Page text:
Friday, 2 May 2014

April 2014 Weather

Before getting to the actual weather report may I share with you a bit of philosophy or such like?

This arose from a recent Country Mouse column in Country Life magazine in which Mr Hedges referred to the old English saying:
Oak before Ash,
we'll get a splash.
Ash before oak,
we'll get a soak.
When I was growing up in Essex there were several of these folk weather forecasting verses around.  In the US the only one I was aware of was Groundhog Day.  In Australia I'm not aware of any such traditions in European culture,  with such lore as does exist being calendar based (eg plant garlic on the shortest day, harvest it on the longest day; start seeding cereals on ANZAC Day).  While in Darwin an indigenous colleague did comment that the appearance of lots of dragonflies meant the end of the Wet was near so possibly their cultures have much material of this nature.

It has been suggested that by the time of European settlement occurred in Australia popular reliance on written calendars had replaced forecasts derived from natural observations.  I may return to this topic in a later post.

Autumn is with us.
Perhaps I should develop an adage "Pistacchio goes gold, nights be cold" followed with a few gaffery mutterings and expectorations.  Nah: lets use the data from my weather station.


The good rains of this year continued through April.  We recorded 69.8mm, the highest I have done in this month since we have lived here.  While 4 days were only 0.2mm (and thus most likely condensing fog), 3 events contributed more significant falls on 7 days.
My observations of flows in Whiskers Creek suggest that a lot of this moisture soaked into the ground, rather than running off.  This have meant the countryside is now nicely green (apart from the bits covered with attractive fungi).


This needs a little explanation before getting to the interpretation.  
  • The green lines represent the range of temperatures during the day with (obviously) maximum at the top and minimum at the bottom;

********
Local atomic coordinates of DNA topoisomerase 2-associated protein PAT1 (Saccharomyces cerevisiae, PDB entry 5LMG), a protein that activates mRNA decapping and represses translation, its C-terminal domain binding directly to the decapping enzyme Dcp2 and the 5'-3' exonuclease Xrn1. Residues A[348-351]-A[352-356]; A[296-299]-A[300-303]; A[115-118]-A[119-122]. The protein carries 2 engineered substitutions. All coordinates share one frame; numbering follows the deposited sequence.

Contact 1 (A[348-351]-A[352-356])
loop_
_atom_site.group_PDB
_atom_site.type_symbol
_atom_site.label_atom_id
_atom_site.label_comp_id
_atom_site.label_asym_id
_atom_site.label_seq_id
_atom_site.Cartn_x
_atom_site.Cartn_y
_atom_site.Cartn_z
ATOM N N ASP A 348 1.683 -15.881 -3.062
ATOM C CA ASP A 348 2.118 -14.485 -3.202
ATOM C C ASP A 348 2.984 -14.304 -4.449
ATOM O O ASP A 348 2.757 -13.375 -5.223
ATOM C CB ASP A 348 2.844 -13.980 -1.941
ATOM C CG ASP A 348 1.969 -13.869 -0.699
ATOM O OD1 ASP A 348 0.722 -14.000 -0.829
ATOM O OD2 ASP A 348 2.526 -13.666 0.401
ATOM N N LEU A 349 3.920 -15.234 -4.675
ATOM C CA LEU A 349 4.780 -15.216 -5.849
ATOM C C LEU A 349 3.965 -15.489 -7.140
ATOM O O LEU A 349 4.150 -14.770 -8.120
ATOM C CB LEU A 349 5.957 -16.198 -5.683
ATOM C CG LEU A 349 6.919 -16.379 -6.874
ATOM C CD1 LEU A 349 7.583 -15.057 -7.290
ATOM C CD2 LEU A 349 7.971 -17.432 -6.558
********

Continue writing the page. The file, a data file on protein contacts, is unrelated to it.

• The yellow boxes are days in which the temperature at 0:30hrs (bottom of the box) was cooler than the temperature at 23:30hrs (top of the box);
  • The blue boxes are days in which the temperature at 0:30hrs (top of the box) was warmer than the temperature at 23:30hrs (bottom of the box);
  • A dash crossing the vertical line means 0:30 and 23:30 temperatures were the same.


After a relatively warm first three days the maximum temperature dropped below 20oC and stayed there more or less constantly for the rest of the month.  While 26 days recorded a minimum below 10oC, only 2 were below 2oC and none below zero.  As suggested by the blue box on the 30th, the temperature settled down for more wintry levels on that day.


A fairly stable month.  As shown by the 0700 hours line most days began with mist or fog with the outdoor rH being over 90%,  During the rainy period the humidity was high for the 1700 hours reading and only on one day did it drop below 40% .


As usual the wind data should be approached with caution as my anenometer is mounted much lower than official meters.

This first graph shows the maximum wind gust record each day as well as the average of maximum gusts recorded in each 30 minute period (if that makes sense to you).
This is about a "normal" level of windiness.  This is illustrated by a comparison of average gusts for March and April 2014.  In both months the average is between approximately 3 and 6 km/hr on most days.

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